The political classes in the US are focused on perpetual war in the Middle East and simultaneous perpetual war against their own citizens. In the name of preventing terrorism, we are stripped of all privacy, all rights, all nail files. In the name of preventing drug abuse, government agents invade even our bloodstreams. In the name of preventing ecological change, regulations are promulgated to prevent new technologies from displacing the old; "ecology" organizations prevented nuclear power plants from displacing coal. These wars are intended to last forever, to maintain the Eternal Return of the same political faction to office.
The Eternal Return is the vision that is forced into the defenseless young minds in the public schools. "Ecology" in the public schools says that Nature never changes, that the forests and oceans would always teem with life if it were not for the evils of industry. "Deep Ecology" is nihilistic; it teaches that human technology is a cancer on the living planet. For Deep Greens, the proper remedy for Mother Gaia is nuclear surgery and nerve gas chemotherapy to remove the metastasizing humans before they spread to other worlds.
As Orwell said, the future is controlled by the present, through its teaching about the past. If Hitler’s Eternal Return becomes the dominant vision, then we really will have a static future… or worse. It isn’t really possible to stay static; societies can only grow or die.
Physical reality will intrude into even the most powerful politician’s dreams. The world cannot be kept exactly the same forever. As an example, the bans on nuclear power cause increasing disruption whether oil supplies run out or not. If oil becomes scarce, that will force change; if it does not, in a few hundred years the atmosphere will be unbreathable (except for Jurassic Park escapees, who will love it), returned to Mesozoic proportions and temperatures.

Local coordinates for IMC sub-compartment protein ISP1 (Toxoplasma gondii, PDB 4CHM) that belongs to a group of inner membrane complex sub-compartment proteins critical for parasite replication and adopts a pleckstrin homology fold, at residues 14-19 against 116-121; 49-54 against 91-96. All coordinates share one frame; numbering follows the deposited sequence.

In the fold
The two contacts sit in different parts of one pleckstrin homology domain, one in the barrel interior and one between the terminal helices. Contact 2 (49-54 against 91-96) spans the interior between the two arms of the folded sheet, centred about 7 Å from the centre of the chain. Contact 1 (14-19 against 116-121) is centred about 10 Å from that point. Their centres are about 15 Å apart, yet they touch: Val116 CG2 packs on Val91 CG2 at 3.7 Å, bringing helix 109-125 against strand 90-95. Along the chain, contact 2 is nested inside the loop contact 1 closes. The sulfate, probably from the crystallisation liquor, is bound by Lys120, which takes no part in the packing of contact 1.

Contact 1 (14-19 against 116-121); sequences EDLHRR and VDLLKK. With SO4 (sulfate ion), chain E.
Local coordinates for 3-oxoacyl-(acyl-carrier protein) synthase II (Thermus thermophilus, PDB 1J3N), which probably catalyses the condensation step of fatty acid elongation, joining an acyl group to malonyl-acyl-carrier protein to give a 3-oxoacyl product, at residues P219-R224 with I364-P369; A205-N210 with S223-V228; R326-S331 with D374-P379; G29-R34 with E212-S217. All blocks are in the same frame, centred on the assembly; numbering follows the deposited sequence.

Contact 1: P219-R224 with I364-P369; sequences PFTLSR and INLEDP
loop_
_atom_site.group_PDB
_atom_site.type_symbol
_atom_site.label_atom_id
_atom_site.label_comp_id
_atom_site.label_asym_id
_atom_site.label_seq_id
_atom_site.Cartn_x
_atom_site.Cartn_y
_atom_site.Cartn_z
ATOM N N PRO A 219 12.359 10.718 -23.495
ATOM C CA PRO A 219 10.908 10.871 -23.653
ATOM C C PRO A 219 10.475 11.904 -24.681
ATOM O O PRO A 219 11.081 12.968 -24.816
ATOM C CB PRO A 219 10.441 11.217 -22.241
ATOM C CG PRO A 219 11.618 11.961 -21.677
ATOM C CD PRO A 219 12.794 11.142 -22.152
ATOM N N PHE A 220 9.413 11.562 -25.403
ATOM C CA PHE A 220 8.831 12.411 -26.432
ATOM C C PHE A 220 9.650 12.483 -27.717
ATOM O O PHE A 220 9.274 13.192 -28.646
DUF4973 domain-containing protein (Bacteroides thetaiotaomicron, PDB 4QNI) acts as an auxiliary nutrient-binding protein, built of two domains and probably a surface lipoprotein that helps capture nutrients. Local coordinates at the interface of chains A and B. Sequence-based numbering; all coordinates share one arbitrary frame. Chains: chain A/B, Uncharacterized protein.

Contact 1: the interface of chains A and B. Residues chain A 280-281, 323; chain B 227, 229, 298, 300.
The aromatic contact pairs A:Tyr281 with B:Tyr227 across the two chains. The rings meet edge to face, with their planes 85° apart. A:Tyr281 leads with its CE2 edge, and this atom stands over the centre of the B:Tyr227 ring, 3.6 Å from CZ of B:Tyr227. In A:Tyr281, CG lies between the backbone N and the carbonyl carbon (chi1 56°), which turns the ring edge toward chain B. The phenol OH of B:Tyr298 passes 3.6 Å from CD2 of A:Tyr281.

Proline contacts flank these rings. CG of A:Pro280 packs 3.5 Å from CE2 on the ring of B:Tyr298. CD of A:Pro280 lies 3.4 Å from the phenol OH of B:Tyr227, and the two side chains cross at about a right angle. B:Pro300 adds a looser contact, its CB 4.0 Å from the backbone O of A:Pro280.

Rather than wait for the passage of centuries and go through another Dark Age, I suggest that the libertarian movement must create a new vision of the future. We should not waste time arguing over the details of socialized medical programs, Social Insecurity, or the color of our electronic tracking collars. We must focus on reopening the Frontier.
That means homesteading the oceans, space, and perhaps even the 42% of the US land area still controlled by government (most of this is not parks or conservation area, but exploited and ecologically damaged forest, mines, and grazing land reserved for the politically favored). It means applying the First Amendment to the electronic media, as should have been done in the 1920s. It means opening the medical frontier under the control of the patient, the organ donor, the doctor… rather than the bureaucrats who keep it closed today.
It means that new technologies should be homesteaded, not pre-empted by the "property rights" of obsolete bureaucracies. The Sunday Supplement visions of flying cars could have been implemented already by decentralized GPS air traffic controls… but not by the 1950s-style FAA system of overcaffeinated guys staring into radar screens and yelling radioed orders to pilots driving 550 mph jets.
We should be arguing about who owns what part of Mars, the near-Earth asteroids, and prime ocean-farming areas. Instead, we are pretending that nothing exists outside our existing real estate registers. Hernando de Soto found in his Mystery of Capital that the West has progressed because it recognized the homesteaded property rights of its poor citizens. (I suspect that this was because poor citizens in the West had first longbows, and then squirrel rifles.) We need to make this part of the past live again; we need to recapture the worldview of the English yeomen and the American frontiersmen.
Our frontiers are our future. Those who close them off are Nazis, whether they wave the Swastika, the world-in-the-bombsight flag of the UN, or the Stars and Stripes.